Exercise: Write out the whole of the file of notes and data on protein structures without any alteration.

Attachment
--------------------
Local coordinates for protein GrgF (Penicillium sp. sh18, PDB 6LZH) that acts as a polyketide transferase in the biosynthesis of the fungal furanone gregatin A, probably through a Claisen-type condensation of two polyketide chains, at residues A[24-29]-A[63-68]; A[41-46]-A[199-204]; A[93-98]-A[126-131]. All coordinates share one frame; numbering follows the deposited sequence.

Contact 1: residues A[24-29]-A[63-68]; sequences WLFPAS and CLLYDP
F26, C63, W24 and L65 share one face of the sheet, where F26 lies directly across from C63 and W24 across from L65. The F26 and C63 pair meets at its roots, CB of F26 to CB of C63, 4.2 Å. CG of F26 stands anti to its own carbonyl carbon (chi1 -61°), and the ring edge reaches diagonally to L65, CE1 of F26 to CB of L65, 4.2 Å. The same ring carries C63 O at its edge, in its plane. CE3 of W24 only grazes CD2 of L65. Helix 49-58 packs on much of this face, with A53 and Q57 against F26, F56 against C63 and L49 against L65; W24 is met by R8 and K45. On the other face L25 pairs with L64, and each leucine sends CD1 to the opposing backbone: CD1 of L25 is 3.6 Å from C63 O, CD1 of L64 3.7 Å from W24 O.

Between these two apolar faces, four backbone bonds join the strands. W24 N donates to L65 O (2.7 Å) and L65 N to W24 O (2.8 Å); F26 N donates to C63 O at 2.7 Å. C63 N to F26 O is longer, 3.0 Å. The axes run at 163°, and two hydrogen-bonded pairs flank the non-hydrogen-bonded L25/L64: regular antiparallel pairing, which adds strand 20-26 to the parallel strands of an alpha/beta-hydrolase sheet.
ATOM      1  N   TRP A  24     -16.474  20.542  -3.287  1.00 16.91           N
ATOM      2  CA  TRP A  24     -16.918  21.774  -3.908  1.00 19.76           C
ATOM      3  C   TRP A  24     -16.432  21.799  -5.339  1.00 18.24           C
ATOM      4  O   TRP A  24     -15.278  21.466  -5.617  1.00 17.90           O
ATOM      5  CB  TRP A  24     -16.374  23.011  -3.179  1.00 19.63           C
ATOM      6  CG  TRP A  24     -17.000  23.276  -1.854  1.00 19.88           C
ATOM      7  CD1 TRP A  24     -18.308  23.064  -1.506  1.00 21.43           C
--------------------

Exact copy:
Local coordinates for protein GrgF (Penicillium sp. sh18, PDB 6LZH) that acts as a polyketide transferase in the biosynthesis of the fungal furanone gregatin A, probably through a Claisen-type condensation of two polyketide chains, at residues A[24-29]-A[63-68]; A[41-46]-A[199-204]; A[93-98]-A[126-131]. All coordinates share one frame; numbering follows the deposited sequence.

Contact 1: residues A[24-29]-A[63-68]; sequences WLFPAS and CLLYDP
F26, C63, W24 and L65 share one face of the sheet, where F26 lies directly across from C63 and W24 across from L65. The F26 and C63 pair meets at its roots, CB of F26 to CB of C63, 4.2 Å. CG of F26 stands anti to its own carbonyl carbon (chi1 -61°), and the ring edge reaches diagonally to L65, CE1 of F26 to CB of L65, 4.2 Å. The same ring carries C63 O at its edge, in its plane. CE3 of W24 only grazes CD2 of L65. Helix 49-58 packs on much of this face, with A53 and Q57 against F26, F56 against C63 and L49 against L65; W24 is met by R8 and K45. On the other face L25 pairs with L64, and each leucine sends CD1 to the opposing backbone: CD1 of L25 is 3.6 Å from C63 O, CD1 of L64 3.7 Å from W24 O.

Between these two apolar faces, four backbone bonds join the strands. W24 N donates to L65 O (2.7 Å) and L65 N to W24 O (2.8 Å); F26 N donates to C63 O at 2.7 Å. C63 N to F26 O is longer, 3.0 Å. The axes run at 163°, and two hydrogen-bonded pairs flank the non-hydrogen-bonded L25/L64: regular antiparallel pairing, which adds strand 20-26 to the parallel strands of an alpha/beta-hydrolase sheet.
ATOM      1  N   TRP A  24     -16.474  20.542  -3.287  1.00 16.91           N
ATOM      2  CA  TRP A  24     -16.918  21.774  -3.908  1.00 19.76           C
ATOM      3  C   TRP A  24     -16.432  21.799  -5.339  1.00 18.24           C
ATOM      4  O   TRP A  24     -15.278  21.466  -5.617  1.00 17.90           O
ATOM      5  CB  TRP A  24     -16.374  23.011  -3.179  1.00 19.63           C
ATOM      6  CG  TRP A  24     -17.000  23.276  -1.854  1.00 19.88           C
ATOM      7  CD1 TRP A  24     -18.308  23.064  -1.506  1.00 21.43           C